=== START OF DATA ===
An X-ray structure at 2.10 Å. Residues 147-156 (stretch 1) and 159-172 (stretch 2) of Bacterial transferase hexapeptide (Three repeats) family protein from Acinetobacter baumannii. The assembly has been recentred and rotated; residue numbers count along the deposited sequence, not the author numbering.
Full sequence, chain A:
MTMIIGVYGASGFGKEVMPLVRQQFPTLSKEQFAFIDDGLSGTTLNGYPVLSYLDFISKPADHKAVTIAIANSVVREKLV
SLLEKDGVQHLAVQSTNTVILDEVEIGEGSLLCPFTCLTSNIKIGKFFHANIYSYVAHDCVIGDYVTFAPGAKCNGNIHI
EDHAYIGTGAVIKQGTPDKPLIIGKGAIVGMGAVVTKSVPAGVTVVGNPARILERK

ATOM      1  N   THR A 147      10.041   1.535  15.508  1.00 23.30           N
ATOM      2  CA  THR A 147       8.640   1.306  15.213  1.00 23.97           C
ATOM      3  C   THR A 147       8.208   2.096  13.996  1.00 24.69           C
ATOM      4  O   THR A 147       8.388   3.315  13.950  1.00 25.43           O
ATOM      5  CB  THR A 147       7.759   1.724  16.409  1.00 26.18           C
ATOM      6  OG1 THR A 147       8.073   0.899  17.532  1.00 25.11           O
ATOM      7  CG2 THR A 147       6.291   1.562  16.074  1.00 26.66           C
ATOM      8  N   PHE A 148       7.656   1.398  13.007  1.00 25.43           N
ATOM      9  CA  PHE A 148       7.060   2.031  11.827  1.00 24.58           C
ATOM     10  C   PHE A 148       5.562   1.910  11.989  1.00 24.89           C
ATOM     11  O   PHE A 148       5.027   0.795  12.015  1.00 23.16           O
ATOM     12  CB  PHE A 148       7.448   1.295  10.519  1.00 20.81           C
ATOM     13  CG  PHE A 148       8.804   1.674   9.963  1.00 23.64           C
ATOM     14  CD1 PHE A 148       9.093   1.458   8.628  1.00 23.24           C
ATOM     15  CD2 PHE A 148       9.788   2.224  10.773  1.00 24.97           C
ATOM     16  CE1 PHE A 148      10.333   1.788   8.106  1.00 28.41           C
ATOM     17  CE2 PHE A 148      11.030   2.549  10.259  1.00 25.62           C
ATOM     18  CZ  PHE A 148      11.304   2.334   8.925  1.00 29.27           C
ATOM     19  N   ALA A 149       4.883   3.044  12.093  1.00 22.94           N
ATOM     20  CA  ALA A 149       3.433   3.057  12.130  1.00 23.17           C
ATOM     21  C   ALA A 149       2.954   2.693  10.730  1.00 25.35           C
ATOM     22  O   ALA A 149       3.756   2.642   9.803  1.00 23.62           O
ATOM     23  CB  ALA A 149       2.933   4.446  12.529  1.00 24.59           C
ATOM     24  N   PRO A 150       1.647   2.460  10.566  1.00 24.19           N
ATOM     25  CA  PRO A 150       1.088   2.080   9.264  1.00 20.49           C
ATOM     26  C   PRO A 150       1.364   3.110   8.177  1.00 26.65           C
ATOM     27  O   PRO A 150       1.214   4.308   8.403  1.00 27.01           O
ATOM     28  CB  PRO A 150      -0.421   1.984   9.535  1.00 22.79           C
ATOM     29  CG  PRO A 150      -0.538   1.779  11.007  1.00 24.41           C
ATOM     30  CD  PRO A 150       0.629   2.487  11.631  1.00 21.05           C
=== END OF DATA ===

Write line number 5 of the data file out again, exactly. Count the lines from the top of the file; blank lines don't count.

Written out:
EDHAYIGTGAVIKQGTPDKPLIIGKGAIVGMGAVVTKSVPAGVTVVGNPARILERK